A "minuscule" decrease in crime is no indication that the government is doing everything it can to keep South Africans safe, the DA said on Thursday.
"These incremental changes are cold comfort to law-abiding citizens who live in fear of criminals," said Democratic Alliance spokesperson Dianne Kohler-Barnard.
She was responding to the 2011/12 crime statistics released by Police Minister Nathi Mthethwa at Parliament.
Kohler-Barnard said four key crime categories - murder, sexual offences, aggravated robbery, and residential robbery - showed an average decrease of only 1.43 percent, compared to 5.7 percent last year.
"Virtually no decrease [only 0.26 percent] was experienced in 'aggravated robbery', compared to a 10.8 percent decrease in this category last year," she said.
Murder dropped by just 331 - with 15,609 citizens murdered last year.
Besides the distinct lack of progress in these serious crime categories, the DA had grave concerns about "the manipulation of statistics to paint a rosy picture".
Certain categories of crime, such as domestic violence, gang-related violence, and violent public protests had been absorbed into larger categories "in an effort to hide the real situation on the ground", she said.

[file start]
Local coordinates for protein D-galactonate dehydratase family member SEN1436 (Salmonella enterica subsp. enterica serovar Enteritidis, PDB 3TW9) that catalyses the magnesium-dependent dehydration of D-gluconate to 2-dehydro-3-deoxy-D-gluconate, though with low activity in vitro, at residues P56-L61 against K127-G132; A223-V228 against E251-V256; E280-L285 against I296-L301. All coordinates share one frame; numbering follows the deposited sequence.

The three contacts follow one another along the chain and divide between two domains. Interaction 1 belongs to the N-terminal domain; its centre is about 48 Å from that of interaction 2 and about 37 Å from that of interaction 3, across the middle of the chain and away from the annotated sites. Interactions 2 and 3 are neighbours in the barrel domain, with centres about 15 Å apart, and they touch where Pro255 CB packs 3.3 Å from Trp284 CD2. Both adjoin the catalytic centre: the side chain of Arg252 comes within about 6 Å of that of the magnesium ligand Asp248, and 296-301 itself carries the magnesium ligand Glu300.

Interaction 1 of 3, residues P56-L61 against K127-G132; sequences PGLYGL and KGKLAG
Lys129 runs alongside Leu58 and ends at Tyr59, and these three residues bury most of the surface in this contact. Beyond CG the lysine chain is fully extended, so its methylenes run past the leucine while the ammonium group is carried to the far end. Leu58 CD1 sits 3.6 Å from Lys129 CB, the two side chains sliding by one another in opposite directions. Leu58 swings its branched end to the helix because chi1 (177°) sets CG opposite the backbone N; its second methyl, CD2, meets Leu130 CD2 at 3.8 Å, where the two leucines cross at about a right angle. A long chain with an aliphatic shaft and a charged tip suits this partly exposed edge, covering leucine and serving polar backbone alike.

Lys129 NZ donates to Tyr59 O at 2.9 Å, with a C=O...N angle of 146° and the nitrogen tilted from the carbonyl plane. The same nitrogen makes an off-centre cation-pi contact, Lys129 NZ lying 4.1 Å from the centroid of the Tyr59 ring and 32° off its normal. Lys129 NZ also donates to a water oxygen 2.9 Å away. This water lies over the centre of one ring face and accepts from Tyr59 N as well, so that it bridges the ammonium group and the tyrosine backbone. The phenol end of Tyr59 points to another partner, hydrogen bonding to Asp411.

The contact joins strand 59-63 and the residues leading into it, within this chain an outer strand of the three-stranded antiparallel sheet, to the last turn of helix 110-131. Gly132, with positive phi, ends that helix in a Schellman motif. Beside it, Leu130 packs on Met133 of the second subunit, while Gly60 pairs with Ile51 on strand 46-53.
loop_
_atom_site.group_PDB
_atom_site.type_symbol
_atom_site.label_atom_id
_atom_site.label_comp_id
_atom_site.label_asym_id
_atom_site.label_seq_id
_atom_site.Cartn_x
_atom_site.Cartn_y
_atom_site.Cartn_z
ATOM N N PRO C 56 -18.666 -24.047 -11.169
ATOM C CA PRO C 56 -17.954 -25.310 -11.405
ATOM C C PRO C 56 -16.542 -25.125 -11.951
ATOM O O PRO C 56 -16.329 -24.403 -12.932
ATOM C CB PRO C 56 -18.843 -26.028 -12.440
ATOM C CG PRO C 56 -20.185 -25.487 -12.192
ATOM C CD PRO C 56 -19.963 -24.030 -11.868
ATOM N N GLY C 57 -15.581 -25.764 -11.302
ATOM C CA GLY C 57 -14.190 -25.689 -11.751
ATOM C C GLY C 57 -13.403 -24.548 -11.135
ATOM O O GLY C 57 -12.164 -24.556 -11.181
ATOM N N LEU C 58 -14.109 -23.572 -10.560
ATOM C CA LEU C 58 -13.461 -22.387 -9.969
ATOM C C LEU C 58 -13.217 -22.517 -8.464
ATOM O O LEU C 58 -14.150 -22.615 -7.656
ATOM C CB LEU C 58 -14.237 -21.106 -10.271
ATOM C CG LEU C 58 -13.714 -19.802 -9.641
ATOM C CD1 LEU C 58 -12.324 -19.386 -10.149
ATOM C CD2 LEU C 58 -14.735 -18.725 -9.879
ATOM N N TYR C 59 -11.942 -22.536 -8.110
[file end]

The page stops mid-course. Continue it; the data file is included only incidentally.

"For example, domestic violence is subsumed under common assault and assault with intent to cause grievous bodily harm.
"This makes it difficult to determine the precise number of domestic violence incidents which occur, and whether we are winning the fight against domestic abuse."
As ever, the DA had questions about the validity and reliability of the crime statistics.
"National police commissioner Riah Phiyega admitted [on Thursday] that there is no independent audit of the statistics.
"This means that we can't determine whether the procedure followed in collating the statistics is valid."
It was time for an independent body to take control of the crime statistics away from the police, Kohler-Barnard said.
The latest statistics were also up to 18-months-old. The DA wanted to see real-time crime statistics made available to the public at station level.
This would not only give the public information on the nature and extent of crime in their areas, but would also allow the SA Police Service to tailor local responses relevant to present-day realities.
Mthethwa and Phiyega should not pat themselves on the back for "meagre progress".
"South Africans will certainly not feel any safer as a result of these crime statistics," she said.